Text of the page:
The Essential Role of Today’s Front Line Managers
By Brad Cleveland
In an era of expanding contact channels, customer-driven innovation and growing complexity, supervisors have become increasingly important to the contact center’s success.
Rewind the clock about ten years, and you’d find top level managers in many organizations, along with most industry pundits, predicting that front line managers (a.k.a. supervisors) would become less important in contact centers, and that their numbers would begin to dwindle. The usual rationale, couched in discussions of flattened hierarchies and team-oriented structures, was that because agents and teams were becoming more empowered, the need for supervisors would decline.
And yet studies from ICMI and others suggest there are more supervisors today – proportionally and in real numbers – than ever. With today’s developments – emerging channels, proliferation of social media, the competitive importance of customer relationships, and the wide range of generations our customers represent – supervisors have become increasingly important to the contact center’s success. But it is a role that is much more about communication, coordination and development than any industrial-era vestiges of command and control.
Assessing what has transpired requires thinking through some cross-currents. For example, there is an increasingly diverse scope of organizational structures, responsibilities and definitions in use. In addition to supervisors, many larger contact centers also have team leaders, whose responsibilities range from primarily handling calls to roles that are oriented around supervising and managing. Other contact centers have left the term supervisor with the industrial era and instead have team leaders and lead agents. And for many small contact centers these divisions are unworkable and unnecessary, as the supervisor is the manager, forecaster and scheduler.
But whatever the variation on organization and semantics, the role of supervisor is as important and prevalent as ever. Today’s centers often have between 10 and 12 agents per supervisor, down from the 12 to 20 range of the past. However, there are significant differences by type of service; e.g., technical support centers may have as few as four or five support reps per supervisor.
So, why were the predictions largely wrong, even as much of the rationale – flatter organizations, growth of teams, etc. – has proven correct? Most contact center managers point to growing complexity and variety in the workload, along with greater emphasis on first contact resolution. But there is another overarching factor at work: high-performance centers have significantly expanded the responsibilities of supervisors. Some of the trends include:
From individual coaching and training to process improvement. Monitoring and coaching remain the two most time-consuming activities for most supervisors. But they are increasingly involved in leveraging the knowledge gained from these efforts into more lasting and significant process improvements. For example, they are spending less time making improvements one agent at a time – the “personal trainer” approach – and more time working with their peers in other areas to improve training, information, communication and procedures throughout the organization.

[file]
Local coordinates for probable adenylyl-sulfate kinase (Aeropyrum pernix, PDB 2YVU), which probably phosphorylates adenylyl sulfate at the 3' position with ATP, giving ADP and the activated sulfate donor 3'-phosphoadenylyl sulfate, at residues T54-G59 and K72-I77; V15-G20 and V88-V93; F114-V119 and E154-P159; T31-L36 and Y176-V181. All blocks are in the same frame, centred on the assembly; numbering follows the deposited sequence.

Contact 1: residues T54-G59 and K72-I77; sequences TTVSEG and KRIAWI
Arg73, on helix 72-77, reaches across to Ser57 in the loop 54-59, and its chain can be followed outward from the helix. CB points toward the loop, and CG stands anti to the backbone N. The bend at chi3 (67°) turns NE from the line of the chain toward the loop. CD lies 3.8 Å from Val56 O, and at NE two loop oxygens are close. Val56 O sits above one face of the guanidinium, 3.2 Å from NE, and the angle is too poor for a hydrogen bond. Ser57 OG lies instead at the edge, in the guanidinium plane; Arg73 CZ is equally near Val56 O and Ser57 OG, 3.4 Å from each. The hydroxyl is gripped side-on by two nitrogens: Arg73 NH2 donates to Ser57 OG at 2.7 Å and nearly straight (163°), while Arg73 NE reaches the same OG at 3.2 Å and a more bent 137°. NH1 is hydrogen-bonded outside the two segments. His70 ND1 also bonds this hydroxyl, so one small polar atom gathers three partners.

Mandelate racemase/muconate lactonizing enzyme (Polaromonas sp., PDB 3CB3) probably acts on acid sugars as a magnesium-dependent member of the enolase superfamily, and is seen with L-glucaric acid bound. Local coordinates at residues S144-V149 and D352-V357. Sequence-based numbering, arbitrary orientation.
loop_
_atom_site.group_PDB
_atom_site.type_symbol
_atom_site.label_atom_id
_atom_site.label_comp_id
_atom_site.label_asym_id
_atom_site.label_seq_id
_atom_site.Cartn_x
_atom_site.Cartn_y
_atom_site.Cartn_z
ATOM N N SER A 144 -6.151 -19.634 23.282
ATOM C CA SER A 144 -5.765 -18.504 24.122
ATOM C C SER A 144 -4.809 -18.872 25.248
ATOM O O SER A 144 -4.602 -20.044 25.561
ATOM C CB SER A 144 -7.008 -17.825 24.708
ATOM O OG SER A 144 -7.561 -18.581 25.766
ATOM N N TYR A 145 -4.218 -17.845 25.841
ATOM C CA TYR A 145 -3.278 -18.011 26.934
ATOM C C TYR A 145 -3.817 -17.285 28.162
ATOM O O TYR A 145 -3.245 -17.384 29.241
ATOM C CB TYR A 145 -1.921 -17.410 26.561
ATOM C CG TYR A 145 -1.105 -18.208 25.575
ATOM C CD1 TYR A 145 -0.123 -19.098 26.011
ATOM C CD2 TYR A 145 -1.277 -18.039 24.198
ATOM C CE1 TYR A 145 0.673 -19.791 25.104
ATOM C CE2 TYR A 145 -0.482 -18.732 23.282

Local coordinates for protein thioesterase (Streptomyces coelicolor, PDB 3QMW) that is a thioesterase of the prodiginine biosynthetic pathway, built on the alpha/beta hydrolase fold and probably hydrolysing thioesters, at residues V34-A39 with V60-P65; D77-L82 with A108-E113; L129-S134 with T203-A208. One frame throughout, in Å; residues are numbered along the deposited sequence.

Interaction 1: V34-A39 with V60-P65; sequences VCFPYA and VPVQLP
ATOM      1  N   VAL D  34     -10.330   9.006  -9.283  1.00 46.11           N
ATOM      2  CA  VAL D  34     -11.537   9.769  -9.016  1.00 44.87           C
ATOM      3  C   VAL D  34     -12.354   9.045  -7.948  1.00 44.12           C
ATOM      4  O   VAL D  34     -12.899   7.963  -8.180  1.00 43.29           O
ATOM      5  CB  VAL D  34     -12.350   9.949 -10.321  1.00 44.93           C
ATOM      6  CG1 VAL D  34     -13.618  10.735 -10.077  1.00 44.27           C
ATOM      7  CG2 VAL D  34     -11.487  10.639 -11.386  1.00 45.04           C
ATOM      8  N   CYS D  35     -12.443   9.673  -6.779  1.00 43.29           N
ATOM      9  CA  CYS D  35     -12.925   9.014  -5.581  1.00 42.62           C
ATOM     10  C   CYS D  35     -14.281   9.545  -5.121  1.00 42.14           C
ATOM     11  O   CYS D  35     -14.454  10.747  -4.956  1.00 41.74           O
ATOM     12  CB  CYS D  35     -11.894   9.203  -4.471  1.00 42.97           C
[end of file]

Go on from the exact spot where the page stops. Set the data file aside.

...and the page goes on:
From enforcing to enabling adherence. There’s a big difference between supervisor as traffic cop and supervisor as liaison who works with both the agent teams and those who do the planning and scheduling, to make sensible decisions and adjustments.
From merely implementing to actively participating in contact center planning and management. When supervisors are involved in forecasting, scheduling and other planning processes, they not only contribute their perspective, they also gain a better understanding of the factors that contribute to service level and quality. As a result, they more effectively supervise their teams.
Voice of the customer and cross-functional improvements. As more contact centers capture and use customer input to shape products, processes and services, supervisors are taking a more active role in organization wide improvement efforts. This trend will likely continue as contact centers become increasingly important hubs of communication for internal and external customers.
These developments haven’t left mid-level and up managers with less to do. In most forward-thinking organizations, managers are investing additional time in strategy, building customer relationship-oriented processes, collaborating with colleagues across the enterprise and developing up and coming leaders.
In one sense, agents are increasingly being equipped and enabled to do what supervisors used to do, and supervisors are spending more of their time in what used to be the realm of management. Of course, that perspective carried too far would be overly simplistic – after all, in some contact centers, agents are involved in planning and strategy while directors spend at least some of their time handling calls and walking the floors. But clearly, there is top to bottom upgradetaking place in roles in responsibilities, as contact centers assume a more strategic mission.
This article was originally published by ICMI, www.icmi.com
Copyright Brad Cleveland.